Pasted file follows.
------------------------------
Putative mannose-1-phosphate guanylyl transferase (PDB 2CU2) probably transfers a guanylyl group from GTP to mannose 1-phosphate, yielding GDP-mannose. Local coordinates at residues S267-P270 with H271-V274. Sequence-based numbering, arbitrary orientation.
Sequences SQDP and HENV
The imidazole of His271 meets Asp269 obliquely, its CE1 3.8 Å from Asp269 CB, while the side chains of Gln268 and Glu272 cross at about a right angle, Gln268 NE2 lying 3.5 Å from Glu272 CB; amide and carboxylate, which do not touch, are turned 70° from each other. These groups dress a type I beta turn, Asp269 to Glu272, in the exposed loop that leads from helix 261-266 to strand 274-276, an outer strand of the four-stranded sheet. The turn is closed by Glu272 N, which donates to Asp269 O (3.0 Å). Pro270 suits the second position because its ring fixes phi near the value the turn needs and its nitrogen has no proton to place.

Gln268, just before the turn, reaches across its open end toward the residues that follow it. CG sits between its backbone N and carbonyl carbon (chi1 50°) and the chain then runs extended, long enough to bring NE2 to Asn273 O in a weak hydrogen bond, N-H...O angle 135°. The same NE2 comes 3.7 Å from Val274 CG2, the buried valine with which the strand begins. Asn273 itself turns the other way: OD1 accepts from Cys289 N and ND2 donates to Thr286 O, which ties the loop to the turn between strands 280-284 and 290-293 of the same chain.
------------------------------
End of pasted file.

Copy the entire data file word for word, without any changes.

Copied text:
Putative mannose-1-phosphate guanylyl transferase (PDB 2CU2) probably transfers a guanylyl group from GTP to mannose 1-phosphate, yielding GDP-mannose. Local coordinates at residues S267-P270 with H271-V274. Sequence-based numbering, arbitrary orientation.
Sequences SQDP and HENV
The imidazole of His271 meets Asp269 obliquely, its CE1 3.8 Å from Asp269 CB, while the side chains of Gln268 and Glu272 cross at about a right angle, Gln268 NE2 lying 3.5 Å from Glu272 CB; amide and carboxylate, which do not touch, are turned 70° from each other. These groups dress a type I beta turn, Asp269 to Glu272, in the exposed loop that leads from helix 261-266 to strand 274-276, an outer strand of the four-stranded sheet. The turn is closed by Glu272 N, which donates to Asp269 O (3.0 Å). Pro270 suits the second position because its ring fixes phi near the value the turn needs and its nitrogen has no proton to place.

Gln268, just before the turn, reaches across its open end toward the residues that follow it. CG sits between its backbone N and carbonyl carbon (chi1 50°) and the chain then runs extended, long enough to bring NE2 to Asn273 O in a weak hydrogen bond, N-H...O angle 135°. The same NE2 comes 3.7 Å from Val274 CG2, the buried valine with which the strand begins. Asn273 itself turns the other way: OD1 accepts from Cys289 N and ND2 donates to Thr286 O, which ties the loop to the turn between strands 280-284 and 290-293 of the same chain.